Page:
But if you think about it, we're going longer and do more than any of the generations that have preceded this generation. And in fact, I think it was on the cover of Time where they were saying, you know, they had a picture of a baby and they said there is a potential for this baby being 120 years old. And when you think about it in those terms, you go, Wow. Because I remember, you know, back then, old, to me in my mind, you know, someone, a centenarian hit a 100, that was amazing. I mean, they would be in the evening news. Now, the whole evening news would be taken up by people turning 100. So we're definitely living longer. But with that comes the other medical comorbidities and also that we're doing a lot more into our older age that would predispose us to injuries as well. Things like this, low-grade opens where you just have little openings. Again, vessel laceration are compromised. Clearly, gout, RA patients, things like this, this are going to complicate things because these patients are on medications that may restrict the bone from healing. Or they're just not going to allow it. BMI as well, you know, is it going to be a weight issue. You know, all these different things come into effect when you're taking about AVN.
So just quickly, we're going to, like I said, just try to catch ourselves up here. And I do have a lot I have to go through in the next couple talks. But just so you understand, that the circumflex arterial supply to the talar body is very tenuous. It can be either disturbed surgically very easily. It can be disturbed by accident. Simplistic ankle sprains, even just simple grade 1, grade 2 rollovers can cause these types of patters. And what starts out as being what we call an OCD or an osteochondral defect as you see here, you can then progress onto an AVN. And why that happens, is the joint fluid actually uses a cartilage. And think about cartilage basically like a coffee filter. That's all it is. If fluid has the ability to pass through the membrane or cartilage and get underneath, it sort of like flows down from a geography standpoint and starts to wash away that bone underneath. And where does it stop? And that's the question. And it will continue on. And that's really the source of the pain. It's not really the lesion itself or the bone [indecipherable] [0:07:44]. It's actually the bone swelling that's taking place. And bone inflammation in these regions.
So if you think about the talus in general and the shape of it, it's perfect. It does exactly what it's supposed to do. It's very isometric. It is resisting force. It's allowing a little bit of internal. A little bit of external. So when we start to get out of those parameters, we also increase from a biomechanics or path mechanics standpoint our ability to get AVN.
So diagnosis, this is just my little quick diatribe on being way too reliant on technology and not thinking with our heads and not examining our patients and not asking the pertinent questions. If you take a look at, you know, CORR [phonetic] and what CORR [phonetic] stated back in 1990 in clinical orthopedics, it's clearly a very useful diagnostic tool. But if you take a look at that bottom bullet point, it is really good for diagnosing ischemic necrosis which is what it was called back then or avascular necrosis. So you can see your typical presentations and Schweitzer [phonetic] also looked at it for the hindfoot and ankle. And you see what they stressed, again, AVN. So I would say that I know we are very reliant on testing. But in terms of AVN, MRI is still really the gold standard test. I mean you can map it out a little better with CT scan. But for the most part, you're going to get your best information from an MRI just because of the sensitivity.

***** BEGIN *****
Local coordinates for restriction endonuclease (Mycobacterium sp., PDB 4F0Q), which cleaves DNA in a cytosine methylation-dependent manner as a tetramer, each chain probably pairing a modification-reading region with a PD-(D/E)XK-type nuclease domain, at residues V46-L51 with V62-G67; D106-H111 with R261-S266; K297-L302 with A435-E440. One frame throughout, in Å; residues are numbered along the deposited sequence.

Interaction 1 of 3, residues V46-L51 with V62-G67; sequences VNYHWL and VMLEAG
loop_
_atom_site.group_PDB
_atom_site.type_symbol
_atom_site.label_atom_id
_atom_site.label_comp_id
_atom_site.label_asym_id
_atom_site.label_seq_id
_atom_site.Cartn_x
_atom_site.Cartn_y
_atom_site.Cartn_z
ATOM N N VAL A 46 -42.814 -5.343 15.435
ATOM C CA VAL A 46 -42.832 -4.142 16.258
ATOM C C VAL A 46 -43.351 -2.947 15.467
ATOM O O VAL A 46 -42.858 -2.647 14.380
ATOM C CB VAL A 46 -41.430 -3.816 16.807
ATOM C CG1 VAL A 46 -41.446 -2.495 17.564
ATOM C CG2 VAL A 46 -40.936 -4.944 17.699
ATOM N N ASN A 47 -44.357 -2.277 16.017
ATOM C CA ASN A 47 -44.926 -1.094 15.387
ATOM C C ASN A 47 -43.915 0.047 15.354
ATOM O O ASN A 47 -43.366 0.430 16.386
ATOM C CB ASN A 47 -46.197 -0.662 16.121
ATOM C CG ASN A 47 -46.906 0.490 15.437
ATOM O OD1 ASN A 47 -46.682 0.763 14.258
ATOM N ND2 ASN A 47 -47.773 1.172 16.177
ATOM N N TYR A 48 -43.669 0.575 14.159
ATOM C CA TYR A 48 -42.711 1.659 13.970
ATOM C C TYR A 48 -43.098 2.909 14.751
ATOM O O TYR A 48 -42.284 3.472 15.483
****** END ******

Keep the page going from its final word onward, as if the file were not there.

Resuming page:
And again, are we looking at a larger OCD here or are we looking at AVN? Is that full body AVN on the talus? Or is it just one big osteochondral lesion. And really, you don't know because the two things are so close in the way they present that it’s very difficult to delineate them. And again, you know, just taking a look at some of the different presentations on CT versus -- and this was a nice study that Moroder did, taking a look at bankart lesions, and what they found was actually in that particular scenario, that CT was shown less in accuracy than MRI. However, I would say to you that if you suspect an AVN, MRI is still the way to go with this. So something like this. Is this really, truly beginning of AVN or is it just an isolated [0:10:00] OCD?
And again, you can also use things like single photon emission, CAT scan or SPECT scans. They’ve gained a lot of popularity especially with the joint replacement crowd which I'm part of in terms of determining when a patient has had pain after replacing them. Why are they still having pain? And we get this nice SPECT CTs or SPECT scans and it actually shows us where this implant is possibly impacting, if it's moving, if there's something else going on that we can identify clinically or with standard radiographs. CT scans in joint replacements are very difficult. It's a big block of metal. And it sends a lot of artifactual scatter. So we really don't see what's going on with the bone underneath a lot of these things. And that's a very helpful test.
So how does AVN start? Well, I would say to you that most AVN starts unless it's in the presence of one of those patients that I talked about earlier with obvious. It can start just as your basic OCD and you can see that anterolateral lesion. And how that's different from the medial lesions, and the medial lesions having much higher potential for AVN. You say, Well, why is that? Well, the reason is, if you're bagging that whole medial -- dorsal medial, superior medial, shoulder of the talus, clearly there's probably been some injury that's also bagged the blood supply to that region. So the potential for disruption, so you got an articular and a bone disruption, now, with an anterior or blood supply disruption. And it's on the same ZIP code. So the chances of this progresses to an AVN are clearly there.